The National Math Festival is a free event for the public held in Washington, DC, in odd-numbered years. Follow @NatMathFestival on Twitter and check the festival's website for updates about this day of lectures, activities, and performances for all ages!


April 17, 2021 - 10:00 GMT
ONLINE / Edinburgh, United Kingdom of Great Britain and Northern Ireland

This is a one hour live online long event taking place on ZOOM. Children aged 7-14 and their families can have a go at fun mathematical problems and activities, guided by University students and staff. For further information and to book a space, please visit:
Official website

April marks a time to increase the understanding and appreciation of mathematics and statistics.

Why? Both subjects play a significant role in addressing many real-world problems—internet security, sustainability, disease, climate change, the data deluge, and much more. Research in these and other areas is ongoing, revealing new results and applications every day in fields such as medicine, manufacturing, energy, biotechnology, and business. Mathematics and statistics are important drivers of innovation in our technological world, in which new systems and methodologies continue to become more complex.

 Tech Week is a nationwide series of events, showcasing and celebrating Ireland’s application on technology. We provide a platform for students to learn, share ideas and create connections to enhance our future world.
It is much more than a festival; it is an unforgettable lifetime experience for the students who take part.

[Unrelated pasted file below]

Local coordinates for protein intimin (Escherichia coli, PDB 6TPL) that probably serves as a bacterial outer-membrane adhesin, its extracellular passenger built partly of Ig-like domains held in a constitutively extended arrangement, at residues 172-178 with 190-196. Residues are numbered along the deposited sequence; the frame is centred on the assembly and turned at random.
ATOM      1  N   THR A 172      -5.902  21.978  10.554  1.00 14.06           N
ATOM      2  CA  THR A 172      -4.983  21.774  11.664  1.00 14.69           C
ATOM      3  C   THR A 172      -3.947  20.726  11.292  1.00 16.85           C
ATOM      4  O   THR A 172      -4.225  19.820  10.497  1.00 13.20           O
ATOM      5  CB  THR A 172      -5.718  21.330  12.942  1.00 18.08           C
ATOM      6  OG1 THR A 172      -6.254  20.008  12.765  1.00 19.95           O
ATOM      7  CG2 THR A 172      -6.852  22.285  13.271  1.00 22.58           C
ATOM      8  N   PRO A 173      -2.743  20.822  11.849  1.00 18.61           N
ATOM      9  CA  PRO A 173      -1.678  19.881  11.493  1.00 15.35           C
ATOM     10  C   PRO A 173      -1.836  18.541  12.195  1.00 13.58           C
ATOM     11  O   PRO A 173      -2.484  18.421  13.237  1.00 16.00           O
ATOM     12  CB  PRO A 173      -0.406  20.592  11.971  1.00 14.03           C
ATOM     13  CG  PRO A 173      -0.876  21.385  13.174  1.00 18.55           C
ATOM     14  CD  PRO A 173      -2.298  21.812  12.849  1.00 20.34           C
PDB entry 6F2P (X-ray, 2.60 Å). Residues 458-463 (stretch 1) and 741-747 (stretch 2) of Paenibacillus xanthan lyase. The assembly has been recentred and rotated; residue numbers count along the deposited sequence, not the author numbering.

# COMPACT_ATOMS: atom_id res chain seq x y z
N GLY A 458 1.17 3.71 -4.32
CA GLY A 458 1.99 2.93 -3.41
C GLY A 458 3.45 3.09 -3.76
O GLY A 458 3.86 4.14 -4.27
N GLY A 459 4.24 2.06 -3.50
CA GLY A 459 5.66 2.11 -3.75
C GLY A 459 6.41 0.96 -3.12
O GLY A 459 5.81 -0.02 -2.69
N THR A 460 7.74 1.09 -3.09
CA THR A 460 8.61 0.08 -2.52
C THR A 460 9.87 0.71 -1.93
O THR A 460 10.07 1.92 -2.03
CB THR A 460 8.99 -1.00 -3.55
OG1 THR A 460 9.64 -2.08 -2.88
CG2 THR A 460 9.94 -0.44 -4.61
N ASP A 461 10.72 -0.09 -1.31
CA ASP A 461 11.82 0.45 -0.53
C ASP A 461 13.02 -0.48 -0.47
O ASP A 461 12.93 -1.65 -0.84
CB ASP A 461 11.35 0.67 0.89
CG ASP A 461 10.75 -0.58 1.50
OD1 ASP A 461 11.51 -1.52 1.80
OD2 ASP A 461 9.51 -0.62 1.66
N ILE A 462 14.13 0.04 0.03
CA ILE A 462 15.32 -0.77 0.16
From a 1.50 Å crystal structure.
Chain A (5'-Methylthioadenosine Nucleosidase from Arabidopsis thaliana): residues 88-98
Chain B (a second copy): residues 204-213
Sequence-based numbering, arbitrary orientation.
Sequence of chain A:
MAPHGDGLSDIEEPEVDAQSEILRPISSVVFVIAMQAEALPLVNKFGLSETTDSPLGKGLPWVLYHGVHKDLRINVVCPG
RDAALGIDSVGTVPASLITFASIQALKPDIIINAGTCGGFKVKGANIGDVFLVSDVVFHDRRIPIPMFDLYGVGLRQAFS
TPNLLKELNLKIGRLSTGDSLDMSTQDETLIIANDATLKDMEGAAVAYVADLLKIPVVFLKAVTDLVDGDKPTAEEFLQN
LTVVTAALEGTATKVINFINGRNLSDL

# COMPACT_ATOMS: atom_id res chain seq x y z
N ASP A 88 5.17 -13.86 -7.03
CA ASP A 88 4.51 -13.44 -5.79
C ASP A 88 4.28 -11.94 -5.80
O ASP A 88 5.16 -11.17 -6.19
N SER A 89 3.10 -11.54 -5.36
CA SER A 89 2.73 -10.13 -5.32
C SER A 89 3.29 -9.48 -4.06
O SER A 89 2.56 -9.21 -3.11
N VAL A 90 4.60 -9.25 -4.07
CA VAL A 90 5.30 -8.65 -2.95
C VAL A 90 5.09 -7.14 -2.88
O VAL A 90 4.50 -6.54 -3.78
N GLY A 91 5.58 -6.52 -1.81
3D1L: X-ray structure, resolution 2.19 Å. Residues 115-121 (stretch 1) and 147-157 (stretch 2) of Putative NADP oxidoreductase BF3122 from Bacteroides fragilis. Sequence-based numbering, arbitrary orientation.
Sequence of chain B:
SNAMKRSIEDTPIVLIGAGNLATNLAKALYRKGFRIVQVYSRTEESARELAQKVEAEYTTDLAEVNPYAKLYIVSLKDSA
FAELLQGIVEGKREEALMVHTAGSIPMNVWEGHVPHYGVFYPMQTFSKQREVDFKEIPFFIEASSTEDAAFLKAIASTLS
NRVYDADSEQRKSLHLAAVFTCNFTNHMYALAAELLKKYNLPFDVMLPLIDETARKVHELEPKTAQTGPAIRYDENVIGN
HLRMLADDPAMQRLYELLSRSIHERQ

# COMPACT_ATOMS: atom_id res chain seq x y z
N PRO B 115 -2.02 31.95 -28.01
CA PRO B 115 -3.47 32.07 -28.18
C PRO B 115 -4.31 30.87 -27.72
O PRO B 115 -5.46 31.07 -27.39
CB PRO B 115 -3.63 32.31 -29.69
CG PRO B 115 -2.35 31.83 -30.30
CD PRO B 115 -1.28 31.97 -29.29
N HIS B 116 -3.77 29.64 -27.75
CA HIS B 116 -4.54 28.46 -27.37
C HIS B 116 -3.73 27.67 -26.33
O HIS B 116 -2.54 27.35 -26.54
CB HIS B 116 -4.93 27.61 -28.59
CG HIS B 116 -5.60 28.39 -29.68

The intention behind it is as simple as fostering the growth of technology and innovation that have been growing rapidly. Workshop, competition and company visit are some of the activities involved during the event. With numerous event options, there’s something for everyone!

April 19-20, 2021 in Paris, France
ICM 2021: 15. International Conference on Mathematics

The International Research Conference is a federated organization dedicated to bringing together a significant number of diverse scholarly events for presentation within the conference program. Events will run over a span of time during the conference depending on the number and length of the presentations. With its high quality, it provides an exceptional value for students, academics and industry researchers.


20 - 22 April
NRICH Live for Teachers - Latest Problems 

Join Charlie, Claire and Liz online for a chance to work on some problems from their latest features, and to consider the valuable mathematical thinking that the problems might prompt in your classroom.
Date for teachers of 5-11 year olds: Tuesday 20 April 2021, 16.00-17.00 GMT
Date for teachers of 11-17 year olds: Thursday 22 April 2021, 16.00-17.00 GMT
More information and booking details can be found here.

20 - 21 April
Maths Anxiety & Misconceptions

5th/6th class teachers! Join us for three, one-hour sessions to deepen your understanding of maths anxiety and pupil misconceptions while exploring targeted strategies and approaches for senior classes. More info here: 

27/04/21             “Where do Mathematical Symbols Come From?”
Where do we get our mathematical symbols from? Why is the set of integers called ℤ ? When was the equals sign first used? How about zero? Good notation tends to catch on quickly, whereas bad notation can obscure beautiful theory. This lecture by Gresham Professor Sarah Hart explores how the introduction of new notation has paved the way for new leaps in understanding, and considers some mathematical quirks of language, such as what the number 4 in English has in common with the number 11 in Russian.


15th - 23rd May
Bealtaine Living Earth Festival